Impact: The public have no sense of how to determine if a cannabis retailer and the associated products are regulated. There is a long history of unregulated access in BC that has left the consumer at large with a mistaken impression of how and where to purchase regulated cannabis.
This is fueling the illicit and unregulated markets, driving low excise tax numbers and generally causing major challenges to the project of legalization. Recommendation: Work in partnership with the private cannabis retailers to create a public education campaign in the same vein as the public safety ads surrounding the use of cannabis edibles and other topics of public interest.
The goal would be to create an education campaign around regulated avenues to cannabis purchases. The focus of the campaign should be on the social goods that result from using the regulated cannabis system.
ACCRES believe that the specific targets of this campaign should include: education on how to identify a legal retailer, the benefits of tested product, driving tax revenue for the good of all British Columbians, removing any criminal element from the system, and other related benefits of legalized cannabis.
As it stands now, the public is confused and making purchasing decisions based on previous experience in the unregulated market. We believe it is critically important government address this education gap.
3.3 Reassess Tax Burden
Issue: The cannabis consuming public continues to source much of the cannabis purchased in BC from the unregulated market, due largely to disparities in price and quality between the regulated and unregulated systems. The cannabis sold in the regulated system continues to be more expensive and of a lower quality point than unregulated product.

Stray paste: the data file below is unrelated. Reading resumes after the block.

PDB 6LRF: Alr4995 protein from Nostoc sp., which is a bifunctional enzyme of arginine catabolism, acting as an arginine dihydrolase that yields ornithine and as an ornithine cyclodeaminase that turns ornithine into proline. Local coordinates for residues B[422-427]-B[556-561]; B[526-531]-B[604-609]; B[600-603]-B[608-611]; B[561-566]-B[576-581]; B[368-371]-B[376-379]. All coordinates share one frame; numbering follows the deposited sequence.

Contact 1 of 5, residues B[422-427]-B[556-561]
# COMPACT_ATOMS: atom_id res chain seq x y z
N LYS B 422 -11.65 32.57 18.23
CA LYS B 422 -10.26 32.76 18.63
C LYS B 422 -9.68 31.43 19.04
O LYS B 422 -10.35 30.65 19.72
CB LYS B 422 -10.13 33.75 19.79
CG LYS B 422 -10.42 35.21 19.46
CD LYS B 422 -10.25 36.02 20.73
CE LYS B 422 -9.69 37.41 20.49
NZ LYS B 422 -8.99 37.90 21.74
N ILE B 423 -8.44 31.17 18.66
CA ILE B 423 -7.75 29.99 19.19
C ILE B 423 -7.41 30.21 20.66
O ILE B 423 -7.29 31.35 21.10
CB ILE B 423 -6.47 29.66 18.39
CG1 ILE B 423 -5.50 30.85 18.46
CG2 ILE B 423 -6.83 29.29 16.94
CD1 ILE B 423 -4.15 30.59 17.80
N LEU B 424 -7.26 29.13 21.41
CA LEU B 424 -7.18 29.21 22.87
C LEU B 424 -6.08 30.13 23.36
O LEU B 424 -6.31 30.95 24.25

Impact: This quality and price gap leaves the regulated stores, both public and private, struggling with thin margins on products as their main competitors in the unregulated market can undercut regulated pricing . This is due in large part to the 37% excise and wholesale tax burden. This cost is passed on to the consumer, dissuading many customers from switching to the regulated system.
Recommendation: Review and reassess the tax burden on cannabis products with a two-fold objective:
1. Assessing whether the tax rate is affecting the net cost of legal cannabis to the extent that it is dissuading usage of the legal system and correcting as necessary.
2. Assessing whether the social costs associated with cannabis warrant the tax rate. There is an increasing body of evidence proving that the social costs of cannabis do not align with those of tobacco and liquor. Tobacco and liquor have proven negative impacts on both social and health issues.
As an example, a 2019 study by the Toronto-based Center for Addiction and Mental Health demonstrated that there are limited impacts on cognitive capacity for drivers who had consumed cannabis1. This research would suggest that projections of enforcement costs related to cannabis may be misaligned.
A second example is the fact that the insurance industry classifies cannabis use with the different risk factors for health issues than tobacco consumers2. This would likewise suggest that healthcare cost projections are also potentially misaligned, particularly as further evidence emerges that legal cannabis use may also decrease alcohol use.
Given that we are now two years into cannabis legalization, ACCRES believes a significant review of the cost-driven justifications for cannabis taxation rates is warranted.